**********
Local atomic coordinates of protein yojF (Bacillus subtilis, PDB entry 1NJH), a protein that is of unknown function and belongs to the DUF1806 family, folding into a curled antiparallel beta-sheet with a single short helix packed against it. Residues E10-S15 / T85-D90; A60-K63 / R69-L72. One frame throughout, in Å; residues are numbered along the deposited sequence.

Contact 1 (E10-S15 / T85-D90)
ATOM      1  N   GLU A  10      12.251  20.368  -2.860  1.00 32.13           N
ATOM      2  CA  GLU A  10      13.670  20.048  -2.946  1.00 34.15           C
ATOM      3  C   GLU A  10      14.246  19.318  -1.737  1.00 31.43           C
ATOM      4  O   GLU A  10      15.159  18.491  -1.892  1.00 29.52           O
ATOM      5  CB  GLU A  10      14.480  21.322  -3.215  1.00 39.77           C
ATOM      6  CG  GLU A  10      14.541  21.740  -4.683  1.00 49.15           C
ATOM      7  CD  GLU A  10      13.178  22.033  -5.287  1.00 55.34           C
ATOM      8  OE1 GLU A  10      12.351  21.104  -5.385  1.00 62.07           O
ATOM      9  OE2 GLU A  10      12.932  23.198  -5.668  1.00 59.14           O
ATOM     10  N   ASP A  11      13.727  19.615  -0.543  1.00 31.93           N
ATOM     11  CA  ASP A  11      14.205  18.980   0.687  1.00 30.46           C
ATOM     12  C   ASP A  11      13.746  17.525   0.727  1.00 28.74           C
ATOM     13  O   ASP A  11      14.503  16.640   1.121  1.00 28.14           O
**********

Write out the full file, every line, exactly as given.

Local atomic coordinates of protein yojF (Bacillus subtilis, PDB entry 1NJH), a protein that is of unknown function and belongs to the DUF1806 family, folding into a curled antiparallel beta-sheet with a single short helix packed against it. Residues E10-S15 / T85-D90; A60-K63 / R69-L72. One frame throughout, in Å; residues are numbered along the deposited sequence.

Contact 1 (E10-S15 / T85-D90)
ATOM      1  N   GLU A  10      12.251  20.368  -2.860  1.00 32.13           N
ATOM      2  CA  GLU A  10      13.670  20.048  -2.946  1.00 34.15           C
ATOM      3  C   GLU A  10      14.246  19.318  -1.737  1.00 31.43           C
ATOM      4  O   GLU A  10      15.159  18.491  -1.892  1.00 29.52           O
ATOM      5  CB  GLU A  10      14.480  21.322  -3.215  1.00 39.77           C
ATOM      6  CG  GLU A  10      14.541  21.740  -4.683  1.00 49.15           C
ATOM      7  CD  GLU A  10      13.178  22.033  -5.287  1.00 55.34           C
ATOM      8  OE1 GLU A  10      12.351  21.104  -5.385  1.00 62.07           O
ATOM      9  OE2 GLU A  10      12.932  23.198  -5.668  1.00 59.14           O
ATOM     10  N   ASP A  11      13.727  19.615  -0.543  1.00 31.93           N
ATOM     11  CA  ASP A  11      14.205  18.980   0.687  1.00 30.46           C
ATOM     12  C   ASP A  11      13.746  17.525   0.727  1.00 28.74           C
ATOM     13  O   ASP A  11      14.503  16.640   1.121  1.00 28.14           O